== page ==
Gardens are savage, brutal places

Mary is almost as into the spider thing as I am, but while I’m specializing in dirty dark cobwebby garages, she’s cultivating a garden and letting me know when she spots the arachnid denizens of bright sunny spaces. So she tells me she’s spotted a pair of spiders on the pea plants, and she thought they might be mating. I toddled out with my camera to see what the fuss was about, and here’s the wee little yellow critter ambling about on a leaf. I’m going to say it’s a tetragnathid.

It kept going back to the other spider, but I couldn’t get a good look at its partner. I tried to get it a good angle.

Then, when I finally do get a good shot at what it has down there…oops. Definitely not mating. It’s killing and eating the other spider, which I still can’t identify, in part because it’s trussed up and getting gnawed on.

Should I be worried that my wife can’t tell the difference between making love and being murderized?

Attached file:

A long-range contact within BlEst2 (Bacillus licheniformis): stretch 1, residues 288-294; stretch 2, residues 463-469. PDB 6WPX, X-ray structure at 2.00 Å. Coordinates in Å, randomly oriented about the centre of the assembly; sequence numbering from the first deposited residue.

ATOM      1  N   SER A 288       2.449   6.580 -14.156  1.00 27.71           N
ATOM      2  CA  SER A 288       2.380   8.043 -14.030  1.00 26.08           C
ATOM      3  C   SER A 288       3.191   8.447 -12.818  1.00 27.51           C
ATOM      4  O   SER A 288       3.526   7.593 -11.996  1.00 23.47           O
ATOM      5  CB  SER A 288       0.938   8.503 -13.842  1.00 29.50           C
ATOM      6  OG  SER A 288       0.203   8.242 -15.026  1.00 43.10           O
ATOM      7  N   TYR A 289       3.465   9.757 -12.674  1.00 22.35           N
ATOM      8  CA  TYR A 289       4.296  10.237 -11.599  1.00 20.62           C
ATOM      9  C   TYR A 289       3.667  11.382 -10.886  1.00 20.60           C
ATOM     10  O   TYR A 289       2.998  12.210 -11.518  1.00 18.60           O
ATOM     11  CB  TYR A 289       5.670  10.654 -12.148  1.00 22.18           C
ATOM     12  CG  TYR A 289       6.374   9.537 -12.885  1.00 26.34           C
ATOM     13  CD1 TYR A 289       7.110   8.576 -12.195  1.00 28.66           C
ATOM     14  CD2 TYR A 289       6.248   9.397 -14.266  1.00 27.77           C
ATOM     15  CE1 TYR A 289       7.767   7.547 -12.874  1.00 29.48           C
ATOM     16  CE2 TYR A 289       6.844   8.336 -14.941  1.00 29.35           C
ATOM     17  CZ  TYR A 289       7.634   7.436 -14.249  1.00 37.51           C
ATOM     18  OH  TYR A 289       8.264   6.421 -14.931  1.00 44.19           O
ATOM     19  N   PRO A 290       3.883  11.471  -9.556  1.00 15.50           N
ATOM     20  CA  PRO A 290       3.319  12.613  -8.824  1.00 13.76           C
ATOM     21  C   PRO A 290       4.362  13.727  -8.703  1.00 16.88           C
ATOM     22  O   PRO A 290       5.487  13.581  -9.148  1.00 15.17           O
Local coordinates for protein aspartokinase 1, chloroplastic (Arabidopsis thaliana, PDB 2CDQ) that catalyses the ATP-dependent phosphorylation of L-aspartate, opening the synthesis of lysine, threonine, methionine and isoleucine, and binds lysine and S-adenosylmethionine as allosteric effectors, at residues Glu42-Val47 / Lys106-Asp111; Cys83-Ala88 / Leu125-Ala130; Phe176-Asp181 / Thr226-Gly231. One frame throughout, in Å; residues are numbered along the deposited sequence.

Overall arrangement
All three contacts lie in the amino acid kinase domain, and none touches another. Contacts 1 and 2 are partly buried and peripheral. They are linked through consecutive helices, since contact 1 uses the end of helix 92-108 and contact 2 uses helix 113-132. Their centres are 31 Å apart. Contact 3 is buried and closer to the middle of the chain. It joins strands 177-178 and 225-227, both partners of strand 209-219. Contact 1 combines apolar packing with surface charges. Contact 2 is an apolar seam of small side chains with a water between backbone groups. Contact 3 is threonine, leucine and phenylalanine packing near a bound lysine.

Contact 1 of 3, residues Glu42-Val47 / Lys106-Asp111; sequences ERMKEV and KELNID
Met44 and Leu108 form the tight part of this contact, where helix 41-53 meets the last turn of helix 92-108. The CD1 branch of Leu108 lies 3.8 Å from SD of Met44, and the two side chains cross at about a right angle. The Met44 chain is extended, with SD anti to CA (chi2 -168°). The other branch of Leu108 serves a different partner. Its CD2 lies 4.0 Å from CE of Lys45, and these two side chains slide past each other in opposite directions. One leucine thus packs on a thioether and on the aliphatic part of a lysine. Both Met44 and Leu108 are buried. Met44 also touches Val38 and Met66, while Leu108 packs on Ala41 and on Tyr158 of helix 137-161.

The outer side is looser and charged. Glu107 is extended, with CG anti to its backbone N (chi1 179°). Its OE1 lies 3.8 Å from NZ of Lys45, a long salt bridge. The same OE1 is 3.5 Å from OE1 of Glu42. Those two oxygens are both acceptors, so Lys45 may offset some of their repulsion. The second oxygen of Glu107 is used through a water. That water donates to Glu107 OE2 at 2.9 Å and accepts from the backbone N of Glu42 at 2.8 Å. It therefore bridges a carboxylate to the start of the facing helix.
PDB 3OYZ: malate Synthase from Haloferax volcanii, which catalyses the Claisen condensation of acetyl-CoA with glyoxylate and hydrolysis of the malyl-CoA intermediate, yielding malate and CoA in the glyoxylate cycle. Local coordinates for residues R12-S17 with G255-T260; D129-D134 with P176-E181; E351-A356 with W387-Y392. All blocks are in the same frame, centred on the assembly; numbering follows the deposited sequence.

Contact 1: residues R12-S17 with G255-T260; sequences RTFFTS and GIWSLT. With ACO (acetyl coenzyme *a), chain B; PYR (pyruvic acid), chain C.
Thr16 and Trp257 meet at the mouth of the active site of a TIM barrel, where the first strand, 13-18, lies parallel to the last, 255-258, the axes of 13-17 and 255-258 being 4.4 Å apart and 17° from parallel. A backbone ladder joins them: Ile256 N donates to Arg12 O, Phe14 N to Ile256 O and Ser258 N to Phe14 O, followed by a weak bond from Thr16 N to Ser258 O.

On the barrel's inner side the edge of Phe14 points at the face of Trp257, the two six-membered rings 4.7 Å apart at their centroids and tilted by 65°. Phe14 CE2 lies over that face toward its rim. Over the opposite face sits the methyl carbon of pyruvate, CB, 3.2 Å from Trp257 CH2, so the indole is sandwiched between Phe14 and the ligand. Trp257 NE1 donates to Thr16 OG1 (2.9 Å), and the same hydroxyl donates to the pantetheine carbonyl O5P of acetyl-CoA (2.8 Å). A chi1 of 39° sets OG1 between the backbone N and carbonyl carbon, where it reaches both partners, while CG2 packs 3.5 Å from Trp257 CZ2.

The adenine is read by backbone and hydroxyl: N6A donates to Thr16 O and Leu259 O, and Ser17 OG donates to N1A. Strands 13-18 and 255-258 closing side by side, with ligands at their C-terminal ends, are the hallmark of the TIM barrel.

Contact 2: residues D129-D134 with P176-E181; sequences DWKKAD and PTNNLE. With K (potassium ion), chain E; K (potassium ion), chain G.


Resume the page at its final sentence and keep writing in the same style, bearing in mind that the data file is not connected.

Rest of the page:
1. Becca Stareyes says

    Given some of last year’s efforts to breed spiders, I can believe that there is understandable confusion when it comes to ‘spider mating or spider dinner (or both)’.

  2. weylguy says

    Encouraged by Dr. Myers’ infatuation with spiders (which I’ve always been afraid of), yesterday I spotted a large garden spider that had built a truly beautiful web in my back yard. I tossed a small grasshopper onto the web, which the spider immediately pounced on. Not five minutes later, a blue jay swooped down and took the spider on the fly, completely destroying the web. That’s what I get for being magnanimous to spiders.

  3. blf says

    there can be up to a Hundred species of spiders in a British garden

    Some of them even have eight legs !

  4. mountainbob says

    Nature. Full of wonder, but not without violence. One difference between we’uns and them is that when we kill each other there’s usually an emotional, political, economic or religious basis. When they do it, it’s just part of life.